Article Text

Associations of literacy with diabetes indicators in older adults


Background Literacy, the ability to access, understand and utilise information and concepts from diverse sources in ways that promote good outcomes is key to successful ageing. Domain-specific health and financial literacy are particularly relevant to older adults as they face increasingly complex health and financial demands including those related to chronic conditions like type 2 diabetes. We therefore investigated the associations of literacy, including health and financial literacy, with diabetes indicators (ie, haemoglobin A1c and blood glucose) in a community-based cohort study of ageing.

Methods Participants were 908 non-demented older adults (age ~81 years;75% women) from the Rush Memory and Aging Project. Literacy was measured using questions designed to assess comprehension of health and financial information and concepts and yielded a total score and domain-specific health and financial literacy scores. Non-fasting haemoglobin A1c and blood glucose samples were collected, participants were queried about diabetes status and medications for diabetes were visually inspected and coded. Participants also underwent a cognitive assessment, medical history and depressive symptom screening.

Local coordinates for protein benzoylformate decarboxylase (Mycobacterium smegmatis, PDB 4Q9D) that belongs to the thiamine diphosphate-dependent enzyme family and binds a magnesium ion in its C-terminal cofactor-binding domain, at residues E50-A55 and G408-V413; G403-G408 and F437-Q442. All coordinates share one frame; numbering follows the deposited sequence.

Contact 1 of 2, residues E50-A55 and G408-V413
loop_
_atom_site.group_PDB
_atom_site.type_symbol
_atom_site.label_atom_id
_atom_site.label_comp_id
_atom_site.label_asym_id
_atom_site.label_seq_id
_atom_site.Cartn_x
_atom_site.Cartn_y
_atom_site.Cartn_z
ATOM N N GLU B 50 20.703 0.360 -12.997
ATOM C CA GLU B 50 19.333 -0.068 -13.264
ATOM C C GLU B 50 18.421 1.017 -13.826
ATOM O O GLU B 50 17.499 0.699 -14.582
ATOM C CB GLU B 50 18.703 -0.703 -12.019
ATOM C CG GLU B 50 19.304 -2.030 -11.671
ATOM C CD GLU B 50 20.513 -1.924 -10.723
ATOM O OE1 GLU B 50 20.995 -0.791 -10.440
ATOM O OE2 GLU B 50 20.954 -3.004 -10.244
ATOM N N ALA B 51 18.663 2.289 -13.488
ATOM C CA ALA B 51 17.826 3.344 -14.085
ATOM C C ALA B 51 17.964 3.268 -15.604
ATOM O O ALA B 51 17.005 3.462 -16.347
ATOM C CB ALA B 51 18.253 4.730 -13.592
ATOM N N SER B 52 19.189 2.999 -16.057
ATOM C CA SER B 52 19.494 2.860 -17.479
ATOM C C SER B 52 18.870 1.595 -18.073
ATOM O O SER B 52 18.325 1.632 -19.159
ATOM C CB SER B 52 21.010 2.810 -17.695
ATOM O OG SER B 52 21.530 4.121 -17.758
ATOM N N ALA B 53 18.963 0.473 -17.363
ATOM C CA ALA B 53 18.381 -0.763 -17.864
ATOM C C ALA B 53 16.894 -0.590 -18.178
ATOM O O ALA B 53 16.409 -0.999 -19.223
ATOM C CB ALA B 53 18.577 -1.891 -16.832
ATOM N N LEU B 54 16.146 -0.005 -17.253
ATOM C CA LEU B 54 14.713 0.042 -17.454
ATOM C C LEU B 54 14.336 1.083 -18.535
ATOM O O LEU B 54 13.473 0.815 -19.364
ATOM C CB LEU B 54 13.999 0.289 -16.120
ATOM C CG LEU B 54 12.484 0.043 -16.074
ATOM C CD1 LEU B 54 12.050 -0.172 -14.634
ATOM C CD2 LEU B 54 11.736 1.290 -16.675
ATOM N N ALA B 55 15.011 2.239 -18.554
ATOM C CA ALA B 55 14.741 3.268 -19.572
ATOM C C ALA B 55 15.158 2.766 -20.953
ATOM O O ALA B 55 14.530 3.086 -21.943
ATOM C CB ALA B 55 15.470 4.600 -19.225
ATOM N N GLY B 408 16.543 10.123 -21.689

Results In separate multivariable linear regression models, total (p values <0.03) and health (p values <0.009) literacy were inversely associated with haemoglobin A1c and blood glucose levels after adjusting for age, sex, education, hypertension, global cognitive functioning and depressive symptoms. Financial literacy was inversely associated with haemoglobin A1c levels in adjusted models (p=0.04). Sensitivity analyses conducted among individuals without diabetes revealed similar results.

Conclusion Lower literacy levels are associated with higher diabetes indicators, particularly haemoglobin A1c which is suggestive of longer-term glycaemic instability.

  • ageing
  • diabetes
  • health beliefs si
  • decision making pr

Statistics from

Request Permissions

If you wish to reuse any or all of this article please use the link below which will take you to the Copyright Clearance Center’s RightsLink service. You will be able to get a quick price and instant permission to reuse the content in many different ways.